“start:prod”: “node dist/main.js”

Those scripts will be run by heroku and will build a node.js compiled file named “main.js” under a dist directory in the root of the project.than the start command will be run.

add a file named “Procfile” at the root of the project, that file specifies the commands that are executed by the app on startup.


web: npm run start:prod

make sure the PORT is defined in our code as env var and not hard file /src/main.ts:

async function bootstrap() {

const app = await NestFactory.create(AppModule, {cors: true});

await app.listen(process.env.PORT || 3000);


build a .gitignore file at the root of the project, define all the directories and files that are not committed.the dist directory at the root of the project should not be committed since heroku creates it at the build process..env files also should not be committed since env vars set directly on heroku.


commit all those changes to git, create a Heroku app, and push the code to Heroku.

set env vars on heroku dashboard (can also be done on heroku cli):

Personal>app_name>settings>reveal Config Vars

Configure the below 2 env vars as shown in the pic below:

After the build has succeeded (woohoo!!) try to run the app on the url Heroku provides for the app. we will get an error since we didn’t connect the postgreSQL data yet.

Connect Heroku postgres add-on

on Heroku dashbaoard, click the app, click the resources tab, and then the “find more add-ons” button. pick the postgres add-on and then choose the plan that suits you the most. as you can see below I chose the free plan to start with.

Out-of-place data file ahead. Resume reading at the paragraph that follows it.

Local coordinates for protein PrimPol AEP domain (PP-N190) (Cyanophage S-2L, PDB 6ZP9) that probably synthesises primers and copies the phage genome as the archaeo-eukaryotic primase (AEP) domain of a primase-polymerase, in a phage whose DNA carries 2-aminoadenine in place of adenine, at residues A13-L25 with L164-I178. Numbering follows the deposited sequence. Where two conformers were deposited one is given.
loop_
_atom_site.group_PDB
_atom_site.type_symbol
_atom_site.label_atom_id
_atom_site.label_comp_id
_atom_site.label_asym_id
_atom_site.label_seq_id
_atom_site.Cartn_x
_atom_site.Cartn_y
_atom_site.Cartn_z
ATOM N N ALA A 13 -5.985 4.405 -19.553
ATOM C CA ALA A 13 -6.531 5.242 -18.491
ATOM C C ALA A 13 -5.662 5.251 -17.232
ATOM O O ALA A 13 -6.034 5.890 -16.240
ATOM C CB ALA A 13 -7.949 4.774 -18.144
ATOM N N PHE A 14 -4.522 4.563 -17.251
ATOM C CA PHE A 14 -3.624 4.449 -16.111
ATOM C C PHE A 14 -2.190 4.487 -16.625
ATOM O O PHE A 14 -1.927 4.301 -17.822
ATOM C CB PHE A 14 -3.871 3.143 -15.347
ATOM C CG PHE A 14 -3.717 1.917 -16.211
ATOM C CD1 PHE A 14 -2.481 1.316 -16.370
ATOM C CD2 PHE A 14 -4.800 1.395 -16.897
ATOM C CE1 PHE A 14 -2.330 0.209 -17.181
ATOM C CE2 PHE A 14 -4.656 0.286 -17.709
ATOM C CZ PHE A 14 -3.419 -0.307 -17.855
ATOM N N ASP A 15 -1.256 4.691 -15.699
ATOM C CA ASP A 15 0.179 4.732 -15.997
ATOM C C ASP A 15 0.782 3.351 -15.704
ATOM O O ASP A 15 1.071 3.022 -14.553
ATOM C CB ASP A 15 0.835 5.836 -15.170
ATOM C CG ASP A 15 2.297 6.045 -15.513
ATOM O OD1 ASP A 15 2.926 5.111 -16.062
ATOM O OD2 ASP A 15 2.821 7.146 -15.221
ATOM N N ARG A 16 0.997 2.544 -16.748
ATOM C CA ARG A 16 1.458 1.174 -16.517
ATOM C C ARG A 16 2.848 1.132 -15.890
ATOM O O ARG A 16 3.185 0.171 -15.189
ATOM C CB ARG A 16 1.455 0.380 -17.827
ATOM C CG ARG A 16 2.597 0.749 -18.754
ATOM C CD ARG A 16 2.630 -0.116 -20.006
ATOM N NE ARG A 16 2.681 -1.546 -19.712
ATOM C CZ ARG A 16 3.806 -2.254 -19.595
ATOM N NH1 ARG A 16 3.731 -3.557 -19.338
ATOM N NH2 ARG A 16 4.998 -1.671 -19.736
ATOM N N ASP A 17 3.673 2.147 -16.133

reveal the credentials to connect to the DB: click on the Heroku Postgres add-on (see pink arrow in the pic above) and than, in the Data window that opens, click the setting tab and “view credentials” button.

Connect the DB to the server

config the credentials as Heroku env vars:

add the credentials to the backend code in the file /src/app.module.ts:

import { MassiveModule } from ‘@nestjsplus/massive’;


imports: [


user: process.env.POSTGRES_USERNAME || ‘<local-postgres-user>’,

password: process.env.POSTGRES_PASSWORD || ‘<local-postgres-password>’,

host: process.env.POSTGRES_HOST || ‘localhost’,

port: 5432,

database: process.env.POSTGRES_DATABASE ||‘<local-postgres-db-name>’


commit the changes and push to Heroku.

Create tables in the Heroku postgres DB.

For this one you’ll need postgres and pgAdmin (admin tool to manage postgres DB), so if you don’t have, please go ahead and install it.

Open the pgAdmin tool and create a server: servers>create>server:

on the dialog box go over 3 tabs:

General — there set a name for the server — any name you want

Connection — there set the credentials from Heroku (see pic below)

SSL — set SSL mode to “require”

Click save and you’ll see your sever connected on the server list

add tables to DB: Click your-server-name>Databases and find your database. this could be a little tedious. the databases are in ascending letter order and your database is in a different color than the rest.

Click your database>Schemas>public>Tables>Create>Table

and on the dialog box that opens define the table name, columns and any other definition you need

The End

Thats it, we’re done! now you can run the app on and operate it with database.

If you enjoyed this article, feel free to like and share.

And most important, write to me about your experience, and if you have questions or problems.

you can read about me and my work at